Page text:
Seen as the outstanding economy car of its time, the
Morris Minor was a best seller as well as being a long
standing car in terms of production.
Built from 1948 to 1971, it boasted rack-and-pinion steering
and torsion-bar independent rear suspension. Its superb
handling and smooth styling resulted in this car being
viewed by Brits as ultramodern when compared to pre-war
vehicles that existed at the time.
Initial cars used the under-powered Series E flat-head
engine, as well as low-slung headlights (that were to
remain in use until 1950 when cars were either a two-door,
or later, a four door).
In 1952 the overhead-valve Austin engine was used and
in 1953 the (now highly collectable) half timber Traveller
In 1956 the engine capacity grew to 948cc and cars were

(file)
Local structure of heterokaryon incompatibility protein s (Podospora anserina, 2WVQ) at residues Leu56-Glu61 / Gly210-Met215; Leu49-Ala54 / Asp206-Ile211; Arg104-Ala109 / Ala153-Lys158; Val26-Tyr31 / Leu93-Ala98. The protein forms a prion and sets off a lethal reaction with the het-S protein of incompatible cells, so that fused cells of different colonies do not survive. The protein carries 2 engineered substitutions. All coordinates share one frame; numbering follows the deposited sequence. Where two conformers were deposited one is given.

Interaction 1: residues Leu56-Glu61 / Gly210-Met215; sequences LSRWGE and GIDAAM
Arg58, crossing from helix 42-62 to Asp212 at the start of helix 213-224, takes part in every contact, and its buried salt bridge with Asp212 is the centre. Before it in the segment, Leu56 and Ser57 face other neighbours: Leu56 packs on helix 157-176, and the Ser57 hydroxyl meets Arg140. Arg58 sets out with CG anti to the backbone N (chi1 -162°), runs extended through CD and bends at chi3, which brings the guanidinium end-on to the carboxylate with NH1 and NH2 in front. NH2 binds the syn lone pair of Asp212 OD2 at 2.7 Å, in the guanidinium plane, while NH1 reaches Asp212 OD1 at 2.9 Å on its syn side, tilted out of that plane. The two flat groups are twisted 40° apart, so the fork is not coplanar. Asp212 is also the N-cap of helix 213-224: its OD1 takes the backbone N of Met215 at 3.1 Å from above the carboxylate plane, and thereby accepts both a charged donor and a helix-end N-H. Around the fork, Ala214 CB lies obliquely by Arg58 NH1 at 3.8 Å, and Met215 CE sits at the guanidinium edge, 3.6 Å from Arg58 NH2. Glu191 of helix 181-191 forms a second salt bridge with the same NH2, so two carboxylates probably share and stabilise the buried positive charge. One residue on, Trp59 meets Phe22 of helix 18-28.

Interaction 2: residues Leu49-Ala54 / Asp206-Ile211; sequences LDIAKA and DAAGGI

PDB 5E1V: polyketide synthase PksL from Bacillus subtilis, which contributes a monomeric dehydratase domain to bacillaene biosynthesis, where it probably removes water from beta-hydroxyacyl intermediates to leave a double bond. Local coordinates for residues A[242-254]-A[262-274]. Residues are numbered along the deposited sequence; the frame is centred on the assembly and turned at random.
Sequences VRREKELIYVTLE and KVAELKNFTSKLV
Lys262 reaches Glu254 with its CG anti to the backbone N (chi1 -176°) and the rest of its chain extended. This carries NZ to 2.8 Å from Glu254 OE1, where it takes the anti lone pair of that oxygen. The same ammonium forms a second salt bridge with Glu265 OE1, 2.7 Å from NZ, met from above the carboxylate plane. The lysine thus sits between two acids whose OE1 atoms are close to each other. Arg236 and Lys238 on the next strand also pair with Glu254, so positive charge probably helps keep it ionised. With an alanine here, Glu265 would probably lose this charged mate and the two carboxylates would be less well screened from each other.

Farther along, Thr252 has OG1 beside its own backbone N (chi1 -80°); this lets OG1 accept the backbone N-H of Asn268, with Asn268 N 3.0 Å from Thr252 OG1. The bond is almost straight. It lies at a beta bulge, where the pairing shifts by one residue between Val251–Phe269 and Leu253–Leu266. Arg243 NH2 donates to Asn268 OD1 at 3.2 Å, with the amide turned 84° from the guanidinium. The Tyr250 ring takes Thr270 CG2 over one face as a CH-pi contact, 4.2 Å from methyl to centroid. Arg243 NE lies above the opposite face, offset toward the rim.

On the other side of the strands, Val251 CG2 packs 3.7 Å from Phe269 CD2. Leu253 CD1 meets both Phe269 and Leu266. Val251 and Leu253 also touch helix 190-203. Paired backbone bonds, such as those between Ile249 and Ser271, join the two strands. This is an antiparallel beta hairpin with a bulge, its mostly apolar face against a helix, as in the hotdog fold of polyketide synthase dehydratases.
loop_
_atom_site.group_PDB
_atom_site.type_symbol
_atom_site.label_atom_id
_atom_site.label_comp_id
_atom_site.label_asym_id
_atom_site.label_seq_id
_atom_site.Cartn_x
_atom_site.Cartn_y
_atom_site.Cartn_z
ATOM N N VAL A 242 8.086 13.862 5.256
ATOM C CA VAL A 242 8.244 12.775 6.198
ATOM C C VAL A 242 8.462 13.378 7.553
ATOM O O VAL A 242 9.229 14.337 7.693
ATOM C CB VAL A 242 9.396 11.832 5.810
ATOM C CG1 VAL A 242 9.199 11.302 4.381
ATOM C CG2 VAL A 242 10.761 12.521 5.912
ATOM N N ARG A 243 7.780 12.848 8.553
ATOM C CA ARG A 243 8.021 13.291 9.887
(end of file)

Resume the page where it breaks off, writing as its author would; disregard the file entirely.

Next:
badged Minor 1000. This put top speed up to 112 km/h and
also made the car a standout because of its larger rear
window (on saloon models) and single piece front screen.
Doors became wider in 1959, and flashing indicators replaced
semaphores in 1961. When BMC had produced 1,000,000 of
the Minor a commemorative edition colored lilac and using
white seats was brought out.
The final change to this car occurred in 1962 with the
establishment of its 1098cc 48 bhp motor. Saloons and
open-tourers ceased production in the late '60's, but
the two-door and the Traveller were built until 1971.